PERREAULT Magazine October 2014 - Page 34

Perreault Magazine - 34 -

BP: That is quite some goal. What has brought you to this? How did you get involved in Justice Rapid Response and why?

AVG: This is truly an extraordinary journey, driven by my sometimes awkwardly strong sense of justice and fairness. I can remember always it being there. Maybe it also has to with being a child of Holocaust survivors. My father was 14, my mother 11 when they were herded into cattle-cars and sent off to concentration camps. They were among the lucky ones who survived. Growing up in Hungary in the 1950s and 60s, my family dealt with this the only way they knew how - by not talking about it. We immigrated to Canada when I was 11 years old where conceivably it would have been easier to speak about these events – yet still, very little was said. With what I know now, I realize that it is probably impossible to open such doors just a little – once you open them, there is no telling how much comes out, or if it ever stops. So the effects of such trauma are exhibited in different ways. One has a more guarded, careful, risk-averse, even sceptical view of the world. This is a view that affects everyone around a survivor – something that I have learned is part of what sometimes is called “second-generation survivor syndrome”.

Which could also explain why at university I was drawn to international affairs and law, initially probably for the wrong reasons. I was not confident enough to commit to literature and the theatre – which were then my passions. I eventually joined the diplomatic service and served in Africa, practiced international law and navigated the corridors of the United Nations. It was through this work that I learned the possibilities and limitations of the international system.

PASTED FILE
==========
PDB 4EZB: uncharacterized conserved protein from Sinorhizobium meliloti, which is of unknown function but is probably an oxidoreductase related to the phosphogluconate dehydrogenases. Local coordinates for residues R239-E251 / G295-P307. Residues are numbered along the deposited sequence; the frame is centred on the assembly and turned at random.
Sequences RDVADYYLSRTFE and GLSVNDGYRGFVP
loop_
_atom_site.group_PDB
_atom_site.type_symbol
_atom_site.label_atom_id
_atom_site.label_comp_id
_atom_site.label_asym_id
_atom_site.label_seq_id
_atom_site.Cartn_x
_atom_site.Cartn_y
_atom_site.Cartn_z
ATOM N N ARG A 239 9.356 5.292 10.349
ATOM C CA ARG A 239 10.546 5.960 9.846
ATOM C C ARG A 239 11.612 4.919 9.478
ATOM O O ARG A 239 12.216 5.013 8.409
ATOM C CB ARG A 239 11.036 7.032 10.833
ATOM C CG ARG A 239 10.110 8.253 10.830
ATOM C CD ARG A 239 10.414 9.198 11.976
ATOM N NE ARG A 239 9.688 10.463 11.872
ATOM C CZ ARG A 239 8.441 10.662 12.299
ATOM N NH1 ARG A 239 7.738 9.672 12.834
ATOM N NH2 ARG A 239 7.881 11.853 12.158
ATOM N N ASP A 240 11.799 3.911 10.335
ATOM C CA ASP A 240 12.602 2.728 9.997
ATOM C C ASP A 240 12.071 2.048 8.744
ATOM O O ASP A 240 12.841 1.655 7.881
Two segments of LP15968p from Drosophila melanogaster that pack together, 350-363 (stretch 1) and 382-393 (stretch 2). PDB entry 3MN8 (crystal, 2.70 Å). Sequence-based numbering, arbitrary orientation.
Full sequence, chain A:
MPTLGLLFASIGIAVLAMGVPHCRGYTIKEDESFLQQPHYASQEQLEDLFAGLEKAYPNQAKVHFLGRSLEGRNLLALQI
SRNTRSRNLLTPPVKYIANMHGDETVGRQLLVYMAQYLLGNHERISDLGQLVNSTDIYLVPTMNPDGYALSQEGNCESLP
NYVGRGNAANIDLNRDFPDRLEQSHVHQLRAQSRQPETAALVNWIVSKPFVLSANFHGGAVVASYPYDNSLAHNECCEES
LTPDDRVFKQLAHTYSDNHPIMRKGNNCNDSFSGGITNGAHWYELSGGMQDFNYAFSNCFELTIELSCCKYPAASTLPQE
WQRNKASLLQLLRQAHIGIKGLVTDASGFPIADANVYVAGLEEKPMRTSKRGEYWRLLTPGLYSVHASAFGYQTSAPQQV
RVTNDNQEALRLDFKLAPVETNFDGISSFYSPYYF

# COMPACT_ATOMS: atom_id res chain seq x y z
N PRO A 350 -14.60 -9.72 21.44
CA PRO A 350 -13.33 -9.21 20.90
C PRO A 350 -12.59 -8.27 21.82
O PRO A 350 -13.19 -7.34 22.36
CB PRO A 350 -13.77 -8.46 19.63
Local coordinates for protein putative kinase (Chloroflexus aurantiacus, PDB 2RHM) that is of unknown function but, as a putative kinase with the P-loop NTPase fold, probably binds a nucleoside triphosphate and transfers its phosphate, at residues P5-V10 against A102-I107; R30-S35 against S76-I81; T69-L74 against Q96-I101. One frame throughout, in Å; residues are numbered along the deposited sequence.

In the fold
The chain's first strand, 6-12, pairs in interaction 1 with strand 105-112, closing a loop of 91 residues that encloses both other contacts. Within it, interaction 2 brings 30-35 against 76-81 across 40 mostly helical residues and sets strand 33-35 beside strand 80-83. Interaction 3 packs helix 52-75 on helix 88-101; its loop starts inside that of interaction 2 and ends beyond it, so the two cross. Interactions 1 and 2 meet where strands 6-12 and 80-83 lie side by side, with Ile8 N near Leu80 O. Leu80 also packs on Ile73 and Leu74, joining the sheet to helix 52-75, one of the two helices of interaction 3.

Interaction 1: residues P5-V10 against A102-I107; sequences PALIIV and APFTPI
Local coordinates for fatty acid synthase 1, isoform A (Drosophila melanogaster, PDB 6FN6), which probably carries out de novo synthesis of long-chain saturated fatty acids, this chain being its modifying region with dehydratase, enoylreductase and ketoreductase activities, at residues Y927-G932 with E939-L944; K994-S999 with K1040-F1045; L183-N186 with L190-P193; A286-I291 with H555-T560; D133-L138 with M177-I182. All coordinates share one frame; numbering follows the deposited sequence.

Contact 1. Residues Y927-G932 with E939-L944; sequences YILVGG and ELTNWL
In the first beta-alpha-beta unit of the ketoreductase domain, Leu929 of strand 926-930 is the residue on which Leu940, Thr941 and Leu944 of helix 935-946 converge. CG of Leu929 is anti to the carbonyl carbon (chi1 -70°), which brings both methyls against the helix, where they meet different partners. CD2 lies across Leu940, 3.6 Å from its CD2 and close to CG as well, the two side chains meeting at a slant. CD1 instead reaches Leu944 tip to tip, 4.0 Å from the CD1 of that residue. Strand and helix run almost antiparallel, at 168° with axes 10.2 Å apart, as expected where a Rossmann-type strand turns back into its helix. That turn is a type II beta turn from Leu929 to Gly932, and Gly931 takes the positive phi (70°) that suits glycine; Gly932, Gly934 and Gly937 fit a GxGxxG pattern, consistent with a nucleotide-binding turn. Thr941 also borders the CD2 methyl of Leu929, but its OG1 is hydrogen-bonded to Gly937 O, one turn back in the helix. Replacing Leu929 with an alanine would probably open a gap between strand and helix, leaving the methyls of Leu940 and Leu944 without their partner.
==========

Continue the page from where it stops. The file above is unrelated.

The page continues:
When the negotiations began in earnest on what is now the Rome Statute for the International Criminal Court (ICC) – the permanent international criminal court in The Hague - I found my calling. I found what I wanted to do, and when I embraced it I began to shake off the “second generation survivor syndrome”. You see, the world had turned an enormous corner in the early 1990s. The end of the cold war provided a rare political climate that enabled the international community not to turn a blind eye on the atrocities committed in the former Yugoslavia and the genocide committed in Rwanda.

This momentum swept me up and suddenly, almost for the first time in my life, I knew what I wanted to do. Taking part in setting up this new international criminal justice system, allowed us to see some of the “gaps” that were limiting the international community’s ability to bring justice for these heinous crimes. It was to fill the first and in my view the most important of those gaps that Justice Rapid Response (JRR) was created. I was there at JRR’s beginning, I have been there consistently there throughout JRR’s development, and I was fortunate enough to have the chance to make JRR operational in 2009. I nurtured from an idea into something that is already changing the standard of how mass atrocity crimes can be investigated.

BP: Are you saying that after all these changes, the system does not work?

AVG: I am saying that, when faced with the worst of what humanity is capable of, we must make sure we meet it with the best we have. There is no time for excuses, bureaucratic delays or inefficiencies.